The primary outcome of this study was to determine the sensitivity and specificity of SPA in detecting OT (defined as a 13–18 Hz peak frequency) when compared with SEMG as the gold standard test.


Fifty nine of 2578 consecutive patients met inclusion criteria. The study population’s mean age was 65 +/− 14 years and 34 were women. Clinical diagnoses are displayed in Table 1. SPA detected a 13–18 Hz tremor in 5 of 6 patients diagnosed with OT by sEMG with no false positives in other conditions, yielding a sensitivity of 83%, specificity of 100% in the cohort we studied.

Table 1 Diagnoses of Study Participants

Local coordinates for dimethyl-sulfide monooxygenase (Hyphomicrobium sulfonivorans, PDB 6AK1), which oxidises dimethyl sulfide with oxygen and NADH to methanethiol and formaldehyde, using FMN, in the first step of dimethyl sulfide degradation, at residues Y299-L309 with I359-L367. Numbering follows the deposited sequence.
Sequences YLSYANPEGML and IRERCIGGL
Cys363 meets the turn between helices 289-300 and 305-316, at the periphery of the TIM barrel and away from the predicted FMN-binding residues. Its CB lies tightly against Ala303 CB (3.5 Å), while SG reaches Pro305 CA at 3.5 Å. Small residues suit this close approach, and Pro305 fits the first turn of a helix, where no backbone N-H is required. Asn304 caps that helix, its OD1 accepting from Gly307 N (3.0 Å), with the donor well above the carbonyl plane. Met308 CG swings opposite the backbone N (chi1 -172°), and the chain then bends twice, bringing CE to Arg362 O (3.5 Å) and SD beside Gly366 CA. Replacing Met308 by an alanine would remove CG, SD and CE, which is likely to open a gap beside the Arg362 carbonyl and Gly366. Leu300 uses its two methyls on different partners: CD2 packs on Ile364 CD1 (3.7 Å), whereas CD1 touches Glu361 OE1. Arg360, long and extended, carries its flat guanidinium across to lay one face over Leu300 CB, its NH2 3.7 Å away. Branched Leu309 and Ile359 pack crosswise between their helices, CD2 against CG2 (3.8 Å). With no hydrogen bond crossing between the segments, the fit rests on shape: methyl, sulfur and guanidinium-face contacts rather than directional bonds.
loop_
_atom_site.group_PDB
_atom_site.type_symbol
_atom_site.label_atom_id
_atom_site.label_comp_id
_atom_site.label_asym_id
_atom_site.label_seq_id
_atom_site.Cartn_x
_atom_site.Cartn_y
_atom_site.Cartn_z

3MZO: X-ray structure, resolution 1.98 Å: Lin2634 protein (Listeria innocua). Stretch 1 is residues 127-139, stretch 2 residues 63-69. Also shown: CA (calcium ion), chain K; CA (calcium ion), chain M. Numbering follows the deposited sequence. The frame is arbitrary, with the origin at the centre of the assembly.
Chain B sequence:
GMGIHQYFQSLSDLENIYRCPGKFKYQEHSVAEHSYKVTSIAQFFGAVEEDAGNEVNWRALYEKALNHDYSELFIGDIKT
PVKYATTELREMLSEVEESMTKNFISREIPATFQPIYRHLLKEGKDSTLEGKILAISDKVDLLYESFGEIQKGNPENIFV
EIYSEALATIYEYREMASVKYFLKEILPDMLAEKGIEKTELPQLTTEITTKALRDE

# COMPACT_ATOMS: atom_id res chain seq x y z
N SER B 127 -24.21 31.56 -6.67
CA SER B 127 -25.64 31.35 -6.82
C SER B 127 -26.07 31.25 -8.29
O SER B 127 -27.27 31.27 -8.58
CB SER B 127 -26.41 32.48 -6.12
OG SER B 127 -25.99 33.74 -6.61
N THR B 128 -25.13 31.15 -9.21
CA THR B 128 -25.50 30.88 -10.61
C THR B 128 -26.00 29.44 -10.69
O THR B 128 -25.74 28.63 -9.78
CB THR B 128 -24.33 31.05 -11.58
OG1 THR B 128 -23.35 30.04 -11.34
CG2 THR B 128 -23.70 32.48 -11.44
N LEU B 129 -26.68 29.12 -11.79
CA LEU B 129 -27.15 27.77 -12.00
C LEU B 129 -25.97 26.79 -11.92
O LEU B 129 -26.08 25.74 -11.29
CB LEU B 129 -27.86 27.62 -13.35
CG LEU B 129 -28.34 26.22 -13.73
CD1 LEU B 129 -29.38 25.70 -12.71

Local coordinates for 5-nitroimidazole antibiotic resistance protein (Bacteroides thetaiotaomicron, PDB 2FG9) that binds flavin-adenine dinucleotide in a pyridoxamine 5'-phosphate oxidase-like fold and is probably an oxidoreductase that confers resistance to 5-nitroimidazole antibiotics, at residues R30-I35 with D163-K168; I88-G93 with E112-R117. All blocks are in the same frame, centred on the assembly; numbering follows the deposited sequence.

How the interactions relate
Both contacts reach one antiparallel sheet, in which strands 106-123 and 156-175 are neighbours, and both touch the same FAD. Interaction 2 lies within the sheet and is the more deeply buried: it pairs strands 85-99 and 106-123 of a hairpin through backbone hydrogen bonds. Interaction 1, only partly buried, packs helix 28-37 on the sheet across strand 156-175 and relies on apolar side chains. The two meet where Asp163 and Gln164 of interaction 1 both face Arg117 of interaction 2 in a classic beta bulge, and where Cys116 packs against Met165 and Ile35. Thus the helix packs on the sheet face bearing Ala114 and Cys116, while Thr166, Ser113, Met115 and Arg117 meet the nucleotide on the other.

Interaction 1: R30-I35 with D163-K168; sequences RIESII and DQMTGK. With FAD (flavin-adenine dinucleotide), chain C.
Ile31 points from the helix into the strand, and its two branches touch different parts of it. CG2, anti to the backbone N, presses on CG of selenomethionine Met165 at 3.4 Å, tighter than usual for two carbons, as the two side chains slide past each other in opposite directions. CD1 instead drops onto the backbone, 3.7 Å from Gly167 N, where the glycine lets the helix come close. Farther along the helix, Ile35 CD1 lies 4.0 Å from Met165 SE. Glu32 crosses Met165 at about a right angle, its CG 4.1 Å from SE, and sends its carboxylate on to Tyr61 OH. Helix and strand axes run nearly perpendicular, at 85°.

This study suggests that SPA can rapidly and accurately distinguish OT from other disorders of static balance. Given the ubiquitous nature of smartphones, ease of diagnostic assembly, and low cost, we anticipate that SPA will be useful in diagnosing OT in the primary care setting where sEMG is not readily available. We hope that access to diagnostics will also improve awareness of this disabling and under-recognized disorder. Limitations of our study include the relatively small number of patients with OT, a consequence of its rarity. We assessed for tremor over the tibialis anterior, while others adhered SPA over the ankle or thigh. The best recording site for SPA in OT is not known, but OT can be measured with sEMG over a variety of limb, axial and even cranial muscles [5], making it unlikely that exact positioning for SPA is of critical importance. We used a smartphone model that was readily available at the initiation of this study. Nonetheless, smartphones and their software are in a state of constant evolution and changes in technology may impact future implementation. Multiple SPA applications are now available to measure tremor and only limited data is published as to how they might differ. We used the StudyMyTremor application, which can be obtained at low cost, has been formally studied in another tremor population, and displays a visible frequency power spectrum and numeric peak frequency [6]. Because this application records tremor over a 1 min interval, we excluded 2 patients who were unable to stand for that 1 min. Neither individual had evidence of OT on sEMG, but some patients with severe OT may be unable to stand for a duration suitable for SPA using the StudyMyTremor application. To facilitate ease of use in the clinic setting, we defined a positive result as a peak frequency between 13 and 18 hz, though we advise reviewing the spectra analysis as the single OT patient in our study who went undetected with SPA did have a smaller peak in the OT range (Suppl Fig. 1). Peaks at multiple frequencies can represent subharmonic oscillations or the presence of multiple tremor types. In such cases confirmation with sEMG remains a necessity. We calculated sEMG tremor frequency over a 1 s interval but did not complete fast Fourier transformation on sEMG data, so differences in peak frequency between sEMG and SPA cannot be quantified. Finally, we screened for OT by asking patients whether they had “leg shakiness while standing” or “unsteadiness while standing that improves with walking”, but scales for screening or evaluating OT have not yet been validated, and sEMG was not completed on those who did not meet inclusion criteria.